Don't Let The Bed Bugs Bite

How to Deal With Bed Bugs in Seven Easy Steps

 

Don't Let The Bed Bugs Bite
Don’t Let The Bed Bugs Bite

How to Deal With Bed Bugs in Seven Easy Steps

It’s no secret by now that there’s a huge, massive bed bug epidemic raging in the United States & Canada. It’s so massive that not a day goes by when a victim isn’t tossing out beloved possessions in despair, frantically begging for help on an internet forum, recounting a horror story online, or writing a scathing review against a hotel chain.

How can this little bug, cimex lectularius, wreak so much havoc? It looks harmless enough. To some, it might even look cute.

Well, there are several reasons. One, even though it’s tiny, an infestation of this particular insect can be particularly nasty. This is because unlike mosquitoes and fleas, bed bugs are voracious. Whereas with a mosquito, victims may wake up one morning with one or two bites, a bed bug victim may wake up several days straight with dozens of fresh new itchy welts all over their arms, legs, and back.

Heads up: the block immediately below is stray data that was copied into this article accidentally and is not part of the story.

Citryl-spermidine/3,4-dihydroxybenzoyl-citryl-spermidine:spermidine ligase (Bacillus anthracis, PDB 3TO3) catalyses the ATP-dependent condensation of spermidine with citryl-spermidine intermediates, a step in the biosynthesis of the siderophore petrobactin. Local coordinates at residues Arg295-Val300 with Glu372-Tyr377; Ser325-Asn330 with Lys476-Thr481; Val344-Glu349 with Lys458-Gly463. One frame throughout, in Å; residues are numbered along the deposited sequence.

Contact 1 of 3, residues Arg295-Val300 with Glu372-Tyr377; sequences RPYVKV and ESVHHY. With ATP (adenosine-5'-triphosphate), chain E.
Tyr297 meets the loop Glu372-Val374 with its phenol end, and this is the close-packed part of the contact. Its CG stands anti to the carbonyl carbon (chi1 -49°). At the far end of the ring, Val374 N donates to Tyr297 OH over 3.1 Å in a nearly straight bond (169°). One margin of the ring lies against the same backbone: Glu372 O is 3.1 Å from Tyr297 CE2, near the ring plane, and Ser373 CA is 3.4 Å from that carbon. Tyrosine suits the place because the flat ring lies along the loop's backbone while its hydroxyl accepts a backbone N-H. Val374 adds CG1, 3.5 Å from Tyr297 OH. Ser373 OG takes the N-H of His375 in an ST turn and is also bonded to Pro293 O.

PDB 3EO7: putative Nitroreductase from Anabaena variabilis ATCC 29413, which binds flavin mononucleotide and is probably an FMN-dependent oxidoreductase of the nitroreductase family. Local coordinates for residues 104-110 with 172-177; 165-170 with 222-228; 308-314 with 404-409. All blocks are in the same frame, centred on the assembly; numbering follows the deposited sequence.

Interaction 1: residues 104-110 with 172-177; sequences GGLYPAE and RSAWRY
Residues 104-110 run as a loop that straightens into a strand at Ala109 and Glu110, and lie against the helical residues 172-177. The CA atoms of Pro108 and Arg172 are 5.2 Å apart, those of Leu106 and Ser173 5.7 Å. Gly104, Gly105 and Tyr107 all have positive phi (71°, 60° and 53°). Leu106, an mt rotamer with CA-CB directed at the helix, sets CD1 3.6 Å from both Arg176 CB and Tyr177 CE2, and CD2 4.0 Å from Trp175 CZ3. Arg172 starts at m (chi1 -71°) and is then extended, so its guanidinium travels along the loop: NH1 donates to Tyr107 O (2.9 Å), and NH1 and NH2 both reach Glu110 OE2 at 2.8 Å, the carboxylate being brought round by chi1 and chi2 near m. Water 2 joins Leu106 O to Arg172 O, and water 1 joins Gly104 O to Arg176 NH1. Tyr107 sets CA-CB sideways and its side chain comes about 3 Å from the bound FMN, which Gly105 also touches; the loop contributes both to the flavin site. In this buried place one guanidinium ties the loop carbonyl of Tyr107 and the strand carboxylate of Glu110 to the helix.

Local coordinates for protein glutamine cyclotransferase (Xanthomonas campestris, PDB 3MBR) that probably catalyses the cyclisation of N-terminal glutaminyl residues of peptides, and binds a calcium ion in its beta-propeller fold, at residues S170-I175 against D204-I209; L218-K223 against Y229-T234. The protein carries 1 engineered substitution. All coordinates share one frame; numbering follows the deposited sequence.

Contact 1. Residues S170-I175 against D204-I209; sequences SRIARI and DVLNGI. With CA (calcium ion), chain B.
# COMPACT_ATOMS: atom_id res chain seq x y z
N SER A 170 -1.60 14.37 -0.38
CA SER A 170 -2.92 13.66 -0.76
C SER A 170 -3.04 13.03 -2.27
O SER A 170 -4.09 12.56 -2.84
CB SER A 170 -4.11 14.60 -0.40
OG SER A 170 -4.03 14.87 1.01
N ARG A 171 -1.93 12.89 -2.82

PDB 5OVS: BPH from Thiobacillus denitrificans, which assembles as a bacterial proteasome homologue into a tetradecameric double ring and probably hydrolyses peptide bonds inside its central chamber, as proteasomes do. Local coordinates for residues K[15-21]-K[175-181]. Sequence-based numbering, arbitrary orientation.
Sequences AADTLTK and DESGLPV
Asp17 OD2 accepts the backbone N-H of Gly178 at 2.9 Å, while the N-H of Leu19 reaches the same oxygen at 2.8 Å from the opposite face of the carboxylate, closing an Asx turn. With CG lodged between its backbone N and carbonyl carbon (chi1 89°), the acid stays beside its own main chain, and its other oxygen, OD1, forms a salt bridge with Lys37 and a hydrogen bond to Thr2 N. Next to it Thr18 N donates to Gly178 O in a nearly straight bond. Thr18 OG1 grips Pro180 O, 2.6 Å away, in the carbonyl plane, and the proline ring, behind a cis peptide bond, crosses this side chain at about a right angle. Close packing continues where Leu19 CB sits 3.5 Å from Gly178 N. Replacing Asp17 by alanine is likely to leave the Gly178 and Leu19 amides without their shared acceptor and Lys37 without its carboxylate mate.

Another reason why bed bugs are so irksome is that they’re very hard to kill off once a major infestation takes hold. Because of their flat bodies, they can easily creep into crevices and escape detection. In addition, bed bugs can live up to a year without feeding.

Lastly, bed bugs have become immune to common household pesticides, so not even a can of insect spray will faze them. Since bed bugs are so hard to get rid of, victims of a major infestation often have to go through the emotional and financial wringer before eradicating these pests for good.